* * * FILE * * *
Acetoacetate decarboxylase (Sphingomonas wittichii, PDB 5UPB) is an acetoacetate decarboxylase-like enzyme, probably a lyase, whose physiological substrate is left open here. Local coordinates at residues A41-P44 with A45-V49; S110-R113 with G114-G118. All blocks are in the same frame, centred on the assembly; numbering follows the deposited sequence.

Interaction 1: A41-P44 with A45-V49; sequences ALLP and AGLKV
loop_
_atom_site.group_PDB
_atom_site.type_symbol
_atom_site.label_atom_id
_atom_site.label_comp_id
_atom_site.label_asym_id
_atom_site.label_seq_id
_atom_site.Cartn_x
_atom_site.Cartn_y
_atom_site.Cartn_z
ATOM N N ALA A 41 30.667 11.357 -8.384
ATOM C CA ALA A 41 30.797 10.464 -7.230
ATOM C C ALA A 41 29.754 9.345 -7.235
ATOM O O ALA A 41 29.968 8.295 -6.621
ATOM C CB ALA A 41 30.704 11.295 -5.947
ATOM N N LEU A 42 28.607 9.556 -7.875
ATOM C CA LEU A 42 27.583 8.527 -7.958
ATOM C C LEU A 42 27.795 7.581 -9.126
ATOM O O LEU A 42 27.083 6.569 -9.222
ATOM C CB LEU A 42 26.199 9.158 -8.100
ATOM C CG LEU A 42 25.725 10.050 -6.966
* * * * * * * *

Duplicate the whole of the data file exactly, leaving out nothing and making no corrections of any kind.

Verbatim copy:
Acetoacetate decarboxylase (Sphingomonas wittichii, PDB 5UPB) is an acetoacetate decarboxylase-like enzyme, probably a lyase, whose physiological substrate is left open here. Local coordinates at residues A41-P44 with A45-V49; S110-R113 with G114-G118. All blocks are in the same frame, centred on the assembly; numbering follows the deposited sequence.

Interaction 1: A41-P44 with A45-V49; sequences ALLP and AGLKV
loop_
_atom_site.group_PDB
_atom_site.type_symbol
_atom_site.label_atom_id
_atom_site.label_comp_id
_atom_site.label_asym_id
_atom_site.label_seq_id
_atom_site.Cartn_x
_atom_site.Cartn_y
_atom_site.Cartn_z
ATOM N N ALA A 41 30.667 11.357 -8.384
ATOM C CA ALA A 41 30.797 10.464 -7.230
ATOM C C ALA A 41 29.754 9.345 -7.235
ATOM O O ALA A 41 29.968 8.295 -6.621
ATOM C CB ALA A 41 30.704 11.295 -5.947
ATOM N N LEU A 42 28.607 9.556 -7.875
ATOM C CA LEU A 42 27.583 8.527 -7.958
ATOM C C LEU A 42 27.795 7.581 -9.126
ATOM O O LEU A 42 27.083 6.569 -9.222
ATOM C CB LEU A 42 26.199 9.158 -8.100
ATOM C CG LEU A 42 25.725 10.050 -6.966